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'They'll Never Be The Same': How Chris Watts' Brutal Murder Of Wife And Kids Still Haunts Investigators
“The ripple of one crime like this has been phenomenal. ... Some of the investigators I know had struggled to return to their jobs and go about investigations the same way," Steve Wrenn, the Deputy District Attorney for Weld County said.
The slaughter of a Colorado family, committed by a man who is now infamous for his brutality and lies, still haunts those who investigated it, according to a new documentary.
Chris Watts killed his pregnant wife, Shanann, and their daughters, 4-year-old Bella and 3-year-old Celeste in August 2018. He was sentenced to life in prison without the possibility of parole.
The nation became obsessed with the case, not just because of the shocking details but also because Watts initially portrayed himself as a worried husband and father concerned about his then-missing family. He also, once he was arrested for the crime, claimed he killed his wife only after she murdered their children. He later admitted to killing all of them.
Further disgust and outrage followed when authorities released additional disturbing details based on subsequent interviews conducted with Watts. He explained how he had sex with Shanann shortly before strangling her to death. He detailed how she didn’t fight back and thought she may even have been praying while he choked the life out of her. He then transported her body with his two daughters, still alive, to an oil field where he then callously smothered them to death before disposing of their bodies.
A new documentary on Investigation Discovery entitled “Family Man, Family Murderer: An ID Murder Mystery,” which is slated to air June 2, will reportedly outline the crime and its ripple effects, including how it affected investigators.
“The ripple of one crime like this has been phenomenal,” Steve Wrenn, the Deputy District Attorney for Weld County told Fox News. “The first responders that had to remove the children from the oil tanks — they’ll never be the same. Some of the investigators I know had struggled to return to their jobs and go about investigations the same way.”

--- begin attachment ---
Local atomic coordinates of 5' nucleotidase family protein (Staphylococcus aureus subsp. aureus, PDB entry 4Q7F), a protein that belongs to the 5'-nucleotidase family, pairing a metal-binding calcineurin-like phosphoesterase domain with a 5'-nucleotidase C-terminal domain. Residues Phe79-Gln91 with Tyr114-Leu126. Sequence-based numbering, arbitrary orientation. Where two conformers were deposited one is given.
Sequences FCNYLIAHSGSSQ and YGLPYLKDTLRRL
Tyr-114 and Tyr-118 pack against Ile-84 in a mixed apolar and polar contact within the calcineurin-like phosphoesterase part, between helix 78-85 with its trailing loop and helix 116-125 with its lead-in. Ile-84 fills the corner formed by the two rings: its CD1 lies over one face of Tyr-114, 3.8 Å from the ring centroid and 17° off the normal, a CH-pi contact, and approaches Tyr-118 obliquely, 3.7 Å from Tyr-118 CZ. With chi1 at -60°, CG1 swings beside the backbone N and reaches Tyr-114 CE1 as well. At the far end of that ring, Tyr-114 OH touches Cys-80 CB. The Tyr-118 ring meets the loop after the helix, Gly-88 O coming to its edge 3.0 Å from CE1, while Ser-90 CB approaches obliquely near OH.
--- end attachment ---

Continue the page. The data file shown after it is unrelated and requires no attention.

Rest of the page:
Wrenn will be featured in the documentary.
“Police officers, first responders, prosecutors, defense attorneys — we operate in a world where we see bad people do bad things on a somewhat daily basis,” he said. “This took it to a level that I don’t think a lot of people are still able to get their heads around it. It’s impacted the way we go about our daily lives and how we interact with our families, how we are able to do our jobs sometimes.”
Wren said that Watts' initial lies, including that Shanann killed the girls, made things worse.
“His denials and the arrogance contained within those denials — I don’t know if I’ve ever been more frustrated in my life watching something take place.”
During his confession to investigators, Watts said his affair with coworker Nichol Kessinger made him realize he didn’t want to be with his wife anymore.
To hear from the lead investigators at the Colorado Bureau of Investigation who helped put Watts behind bars, watch the season premiere of "Criminal Confessions," airing Saturday, Dec. 7 at 6pm ET/PT on Oxygen.
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